St. Norbert Poll Reveals
Strong Consumer Preference for Cooperatives
MADISON, Wis. (Oct. 1, 2013) — A St. Norbert College Strategic Research Institute survey commissioned by Cooperative Network has revealed that, based on past experience, 74 percent of consumers in Minnesota and Wisconsin prefer to do business with cooperatives over investor-owned businesses. In their proclamations declaring October “Co-op Month,” which is an annual celebration, Wis. Gov. Scott Walker and Minn. Gov. Mark Dayton both recognized cooperatives’ significant contributions to their states’ economies.
Wisconsin was one of the first states to enact a law authorizing cooperatives in 1887. Walker noted in his Co-op Month proclamation: “Cooperatives play a major role in Wisconsin’s economy, annually recording about $8.6 billion in revenue, employing approximately 19,000 Wisconsin residents and paying nearly $780 million in wages and benefits each year.”
Dayton echoed the impact of cooperatives in Minnesota, citing that Minnesota is the leading state both in the number of cooperative businesses and members: “3.4 million cooperative members in the Gopher State currently depend on approximately 1,000 co-ops to market and supply agricultural products as well as to provide credit, financing, electricity, transportation, health care, food, housing, insurance, and many other products and services.” Minnesota co-ops annually generate about $34 billion in revenue and employ approximately 46,000 Minnesota residents.
Cooperative Network’s 2013 co-op study was funded by CHS Inc., the nation’s leading global agribusiness owned by farmers, ranchers and co-ops across the United States. In the study, St. Norbert College Strategic Research Institute randomly polled 400 people in Minnesota and Wisconsin about their opinions and use of cooperatives and contrasted results to a comparable study performed in 2007, prior to the U.S. financial crisis. This year’s results revealed that nearly three of every four (74 percent) respondents who indicated they were members of a cooperative said they were more likely to choose cooperatives over other businesses based on their past experiences, up from 71 percent in 2007.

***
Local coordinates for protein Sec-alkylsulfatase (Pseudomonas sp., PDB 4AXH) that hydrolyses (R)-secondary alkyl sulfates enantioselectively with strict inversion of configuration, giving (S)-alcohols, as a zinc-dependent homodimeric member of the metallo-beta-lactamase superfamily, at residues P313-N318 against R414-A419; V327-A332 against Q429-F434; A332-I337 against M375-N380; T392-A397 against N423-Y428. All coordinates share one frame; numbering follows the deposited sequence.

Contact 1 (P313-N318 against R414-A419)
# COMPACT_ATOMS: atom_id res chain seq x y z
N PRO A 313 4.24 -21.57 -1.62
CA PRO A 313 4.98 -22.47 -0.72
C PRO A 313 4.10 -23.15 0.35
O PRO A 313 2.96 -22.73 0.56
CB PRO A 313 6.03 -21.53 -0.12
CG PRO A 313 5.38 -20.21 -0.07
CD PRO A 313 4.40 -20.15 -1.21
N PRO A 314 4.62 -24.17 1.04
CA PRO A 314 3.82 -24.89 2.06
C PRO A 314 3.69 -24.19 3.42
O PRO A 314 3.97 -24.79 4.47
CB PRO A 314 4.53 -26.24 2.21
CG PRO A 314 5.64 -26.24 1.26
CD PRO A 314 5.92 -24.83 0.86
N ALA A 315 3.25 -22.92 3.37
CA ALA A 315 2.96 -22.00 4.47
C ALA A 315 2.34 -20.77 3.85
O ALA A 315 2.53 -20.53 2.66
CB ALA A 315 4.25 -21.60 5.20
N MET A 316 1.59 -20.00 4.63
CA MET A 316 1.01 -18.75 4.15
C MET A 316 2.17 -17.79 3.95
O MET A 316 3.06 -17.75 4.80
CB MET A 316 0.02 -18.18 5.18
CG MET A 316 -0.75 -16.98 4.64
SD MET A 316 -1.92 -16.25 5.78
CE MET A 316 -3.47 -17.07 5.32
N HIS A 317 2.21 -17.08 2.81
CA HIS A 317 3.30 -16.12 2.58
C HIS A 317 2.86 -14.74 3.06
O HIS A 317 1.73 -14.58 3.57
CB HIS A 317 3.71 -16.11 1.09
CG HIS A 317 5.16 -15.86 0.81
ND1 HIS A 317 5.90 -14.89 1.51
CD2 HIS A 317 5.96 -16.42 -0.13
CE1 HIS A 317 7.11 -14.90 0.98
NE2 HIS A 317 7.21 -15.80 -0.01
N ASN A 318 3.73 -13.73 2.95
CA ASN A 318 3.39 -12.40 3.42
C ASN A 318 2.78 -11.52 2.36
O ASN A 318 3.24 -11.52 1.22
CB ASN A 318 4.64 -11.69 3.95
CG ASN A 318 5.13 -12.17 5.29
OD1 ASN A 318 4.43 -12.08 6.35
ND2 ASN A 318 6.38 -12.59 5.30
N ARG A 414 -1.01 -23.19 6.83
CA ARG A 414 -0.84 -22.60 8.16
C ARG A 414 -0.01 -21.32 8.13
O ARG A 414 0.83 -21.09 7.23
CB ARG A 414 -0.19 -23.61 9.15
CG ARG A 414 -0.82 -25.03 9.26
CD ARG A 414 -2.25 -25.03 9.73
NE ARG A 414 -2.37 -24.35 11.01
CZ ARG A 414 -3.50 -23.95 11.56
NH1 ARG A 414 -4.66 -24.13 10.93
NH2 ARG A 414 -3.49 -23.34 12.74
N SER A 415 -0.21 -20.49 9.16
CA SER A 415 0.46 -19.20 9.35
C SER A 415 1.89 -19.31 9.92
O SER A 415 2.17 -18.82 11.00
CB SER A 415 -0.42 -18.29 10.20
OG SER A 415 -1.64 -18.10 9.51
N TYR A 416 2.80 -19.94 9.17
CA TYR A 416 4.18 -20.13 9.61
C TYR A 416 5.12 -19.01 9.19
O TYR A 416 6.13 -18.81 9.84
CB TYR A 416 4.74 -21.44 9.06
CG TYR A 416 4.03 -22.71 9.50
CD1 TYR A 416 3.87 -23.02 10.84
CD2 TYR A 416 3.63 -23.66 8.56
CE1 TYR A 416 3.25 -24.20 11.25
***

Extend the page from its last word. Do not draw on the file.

Other notable findings included:
- 47 percent of people indicated there was at least one family member who belonged to a co-op, compared to 36 percent in 2007.
- 69 percent of people who ran a business within their home were also members of a co-op, statistically similar to 2007 results.
- 18 percent of people associated the words "teamwork/collaboration" with "co-op" or "cooperative” — a correlation that did not appear in the 2007 study.
Oct. 1 marks the start of Co-op Month in the United States and throughout other parts of the world. In Minnesota and Wisconsin, cooperatives are expanding upon the theme, "Collaborate, Communicate, Cooperate," illustrating a proven, grassroots alternative for economic progress.
"Minnesota and Wisconsin have a rich cooperative history and are home to nearly 2,000 cooperative businesses — one of the highest concentrations in the U.S.,” said Bill Oemichen, president and CEO of Cooperative Network, which represents the interests of co-ops in both states and is the largest statewide cooperative association in the nation. “Communities in these states have formed more than 30 types of co-ops to care for our children, bring electricity to our homes, put wholesome food on our tables and so much more. It is appropriate that this year’s Co-op Month theme is ‘Collaborate, Communicate, Cooperate,’ three simple words that illustrate the bedrock of cooperative business.”
Cooperative Network will detail highlights of the 2013 co-op survey, including specific results related to health care, finance, telecommunications/electric, and consumer products, in a series of news releases throughout Co-op Month in October.
Co-op Month has been celebrated annually in the United States since 1964. Learn more about cooperative history and Co-op Month HERE.